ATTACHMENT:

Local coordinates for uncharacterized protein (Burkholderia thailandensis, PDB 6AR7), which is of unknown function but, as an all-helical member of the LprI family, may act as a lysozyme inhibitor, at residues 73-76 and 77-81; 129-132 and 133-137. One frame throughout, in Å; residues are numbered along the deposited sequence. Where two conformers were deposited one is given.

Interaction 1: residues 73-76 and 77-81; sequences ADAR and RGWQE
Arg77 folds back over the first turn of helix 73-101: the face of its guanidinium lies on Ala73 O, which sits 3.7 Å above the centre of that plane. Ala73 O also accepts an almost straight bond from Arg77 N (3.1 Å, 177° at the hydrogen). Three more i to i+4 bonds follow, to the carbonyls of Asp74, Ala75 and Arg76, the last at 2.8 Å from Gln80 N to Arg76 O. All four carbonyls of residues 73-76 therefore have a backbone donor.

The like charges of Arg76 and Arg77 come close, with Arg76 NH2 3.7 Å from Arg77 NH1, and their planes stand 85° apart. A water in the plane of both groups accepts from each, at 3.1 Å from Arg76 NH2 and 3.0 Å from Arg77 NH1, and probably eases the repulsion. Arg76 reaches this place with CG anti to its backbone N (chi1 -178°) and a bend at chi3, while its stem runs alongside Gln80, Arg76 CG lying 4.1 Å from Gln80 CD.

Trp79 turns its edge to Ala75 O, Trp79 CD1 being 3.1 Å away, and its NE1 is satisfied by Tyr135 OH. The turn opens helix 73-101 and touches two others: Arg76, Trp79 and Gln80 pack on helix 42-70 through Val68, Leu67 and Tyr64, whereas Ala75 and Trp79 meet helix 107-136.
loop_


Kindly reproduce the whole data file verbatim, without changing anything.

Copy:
Local coordinates for uncharacterized protein (Burkholderia thailandensis, PDB 6AR7), which is of unknown function but, as an all-helical member of the LprI family, may act as a lysozyme inhibitor, at residues 73-76 and 77-81; 129-132 and 133-137. One frame throughout, in Å; residues are numbered along the deposited sequence. Where two conformers were deposited one is given.

Interaction 1: residues 73-76 and 77-81; sequences ADAR and RGWQE
Arg77 folds back over the first turn of helix 73-101: the face of its guanidinium lies on Ala73 O, which sits 3.7 Å above the centre of that plane. Ala73 O also accepts an almost straight bond from Arg77 N (3.1 Å, 177° at the hydrogen). Three more i to i+4 bonds follow, to the carbonyls of Asp74, Ala75 and Arg76, the last at 2.8 Å from Gln80 N to Arg76 O. All four carbonyls of residues 73-76 therefore have a backbone donor.

The like charges of Arg76 and Arg77 come close, with Arg76 NH2 3.7 Å from Arg77 NH1, and their planes stand 85° apart. A water in the plane of both groups accepts from each, at 3.1 Å from Arg76 NH2 and 3.0 Å from Arg77 NH1, and probably eases the repulsion. Arg76 reaches this place with CG anti to its backbone N (chi1 -178°) and a bend at chi3, while its stem runs alongside Gln80, Arg76 CG lying 4.1 Å from Gln80 CD.

Trp79 turns its edge to Ala75 O, Trp79 CD1 being 3.1 Å away, and its NE1 is satisfied by Tyr135 OH. The turn opens helix 73-101 and touches two others: Arg76, Trp79 and Gln80 pack on helix 42-70 through Val68, Leu67 and Tyr64, whereas Ala75 and Trp79 meet helix 107-136.
loop_